From learning a new language to understanding mental health – On the flexibility of my Geography degree

by | Nov 18, 2022 | Geography and Global Development, Undergraduate | 0 comments

This may sound like a no brainer, but geographers at The University of Manchester have the choice to do optional modules throughout their first two undergraduate years, and not just from within their discipline. Of course, there are plenty of options in Geography, but one could choose to do either a language, a module from the University College for Interdisciplinary Learning (UCIL), or a free choice module from another discipline.Two language students at Mulitlingual Manchester stand

To highlight my own experience, I chose to do Beginners’ German in first year just for fun (I am lowkey a languages freak!), and I studied it both semesters, as language courses are designed for a whole academic year to touch upon all essential grammar, vocabulary, and other language skills. Since I started university during the COVID-19 pandemic, I did German fully online, and while I still feel like I’ve missed the in-person experience of learning a language in a group with students, the module was very well designed for Zoom teaching. All components were kept in the online environment – from speaking to writing and more – with the help of functions such as share screen or breakout rooms. I am happy to say I can now engage in basic conversation in German, and who knows how much better I could have been after real life lessons, which are now back and running.

From UCIL, I did the famous Creating a Sustainable World (CaSW) module, which is designed around the United Nations’ Sustainable Development Goals (SDGs). Our University has a vast experience with the SDGs, which means that if they interest you, you are in the right place to study them. Perhaps you can guess how this one is very much related to geography as I got to explore climate change issues, social inequalities and urban development plans. Just like CaSW, all UCIL modules are designed to incite your creativity, broaden your horizons and gain transferable skills. Also, no need to hide you need a break from your own course: it’s good to explore and keep your interests wide!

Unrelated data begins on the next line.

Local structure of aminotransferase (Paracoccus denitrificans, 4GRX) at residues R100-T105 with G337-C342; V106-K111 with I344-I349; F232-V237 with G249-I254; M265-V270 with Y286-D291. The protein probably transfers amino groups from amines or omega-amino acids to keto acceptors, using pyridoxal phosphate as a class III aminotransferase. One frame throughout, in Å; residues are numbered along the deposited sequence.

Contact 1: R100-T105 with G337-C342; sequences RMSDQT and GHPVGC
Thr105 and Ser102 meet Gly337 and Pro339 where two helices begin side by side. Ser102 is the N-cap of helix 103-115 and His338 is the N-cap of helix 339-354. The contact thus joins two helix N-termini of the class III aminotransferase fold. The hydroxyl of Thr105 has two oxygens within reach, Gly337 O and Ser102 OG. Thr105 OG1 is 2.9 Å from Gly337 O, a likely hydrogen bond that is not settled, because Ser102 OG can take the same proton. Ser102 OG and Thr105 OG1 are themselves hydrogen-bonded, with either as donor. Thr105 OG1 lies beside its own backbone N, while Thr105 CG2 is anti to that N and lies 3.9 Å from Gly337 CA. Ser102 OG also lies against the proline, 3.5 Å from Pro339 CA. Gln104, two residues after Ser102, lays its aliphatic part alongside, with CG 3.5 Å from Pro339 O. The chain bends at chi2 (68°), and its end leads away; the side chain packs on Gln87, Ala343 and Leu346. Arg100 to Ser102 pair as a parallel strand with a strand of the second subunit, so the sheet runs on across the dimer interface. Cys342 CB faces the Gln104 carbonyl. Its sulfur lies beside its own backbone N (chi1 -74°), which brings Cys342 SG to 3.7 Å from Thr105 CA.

The last path you can go onto is choosing a free choice module from another course. In second year’s semester 2, I did Crisis of Nature – a module from the Centre for the History of Science, Technology and Medicine, where you can explore and analyse modernWoman in crop field environmental crises such as food security, the hidden side of IT and urban sprawl. I particularly liked this module because of the critical discussions in seminars and the opportunity to watch and speak about non-written materials, such as documentaries, paintings, and even Dr. Seuss’ The Lorax! Imagine myself on the sofa watching The Lorax on Netflix for academic purposes… pretty cool I guess.

You can tell my optional choices have got something in common, and that is the geographical nature they all share. Nevertheless, you can do something completely unrelated to geography, such as Understanding Mental Health or Are We Alone? (exploring extraterrestrial life). My point is don’t limit yourself and give a try to something fresh that maybe has always made you curious and eager for knowledge. And remember, you cannot do this in third year, as you need to focus on your degree wholly, with access to geography optionals only. Have I convinced you?